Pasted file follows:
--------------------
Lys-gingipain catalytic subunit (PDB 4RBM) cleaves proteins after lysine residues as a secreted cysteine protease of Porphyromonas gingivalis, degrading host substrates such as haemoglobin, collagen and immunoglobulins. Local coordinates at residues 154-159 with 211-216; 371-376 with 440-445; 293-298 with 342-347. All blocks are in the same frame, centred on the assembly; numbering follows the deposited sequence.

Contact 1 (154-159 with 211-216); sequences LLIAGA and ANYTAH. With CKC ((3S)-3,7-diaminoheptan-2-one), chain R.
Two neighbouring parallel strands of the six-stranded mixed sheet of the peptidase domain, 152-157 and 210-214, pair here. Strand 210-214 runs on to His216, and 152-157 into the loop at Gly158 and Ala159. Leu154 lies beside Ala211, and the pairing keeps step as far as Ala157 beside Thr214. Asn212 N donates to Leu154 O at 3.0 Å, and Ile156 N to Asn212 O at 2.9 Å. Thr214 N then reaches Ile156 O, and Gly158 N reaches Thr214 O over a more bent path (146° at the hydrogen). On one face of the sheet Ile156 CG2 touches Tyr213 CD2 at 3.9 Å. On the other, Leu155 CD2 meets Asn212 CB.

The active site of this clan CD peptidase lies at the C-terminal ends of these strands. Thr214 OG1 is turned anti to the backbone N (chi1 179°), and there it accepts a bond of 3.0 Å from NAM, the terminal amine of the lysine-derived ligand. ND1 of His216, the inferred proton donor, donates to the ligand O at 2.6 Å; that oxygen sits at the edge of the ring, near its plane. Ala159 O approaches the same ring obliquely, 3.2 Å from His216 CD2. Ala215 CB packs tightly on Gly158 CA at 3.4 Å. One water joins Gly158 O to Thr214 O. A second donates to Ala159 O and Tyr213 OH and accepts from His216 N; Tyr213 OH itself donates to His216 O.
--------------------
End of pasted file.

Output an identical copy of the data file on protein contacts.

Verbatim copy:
Lys-gingipain catalytic subunit (PDB 4RBM) cleaves proteins after lysine residues as a secreted cysteine protease of Porphyromonas gingivalis, degrading host substrates such as haemoglobin, collagen and immunoglobulins. Local coordinates at residues 154-159 with 211-216; 371-376 with 440-445; 293-298 with 342-347. All blocks are in the same frame, centred on the assembly; numbering follows the deposited sequence.

Contact 1 (154-159 with 211-216); sequences LLIAGA and ANYTAH. With CKC ((3S)-3,7-diaminoheptan-2-one), chain R.
Two neighbouring parallel strands of the six-stranded mixed sheet of the peptidase domain, 152-157 and 210-214, pair here. Strand 210-214 runs on to His216, and 152-157 into the loop at Gly158 and Ala159. Leu154 lies beside Ala211, and the pairing keeps step as far as Ala157 beside Thr214. Asn212 N donates to Leu154 O at 3.0 Å, and Ile156 N to Asn212 O at 2.9 Å. Thr214 N then reaches Ile156 O, and Gly158 N reaches Thr214 O over a more bent path (146° at the hydrogen). On one face of the sheet Ile156 CG2 touches Tyr213 CD2 at 3.9 Å. On the other, Leu155 CD2 meets Asn212 CB.

The active site of this clan CD peptidase lies at the C-terminal ends of these strands. Thr214 OG1 is turned anti to the backbone N (chi1 179°), and there it accepts a bond of 3.0 Å from NAM, the terminal amine of the lysine-derived ligand. ND1 of His216, the inferred proton donor, donates to the ligand O at 2.6 Å; that oxygen sits at the edge of the ring, near its plane. Ala159 O approaches the same ring obliquely, 3.2 Å from His216 CD2. Ala215 CB packs tightly on Gly158 CA at 3.4 Å. One water joins Gly158 O to Thr214 O. A second donates to Ala159 O and Tyr213 OH and accepts from His216 N; Tyr213 OH itself donates to His216 O.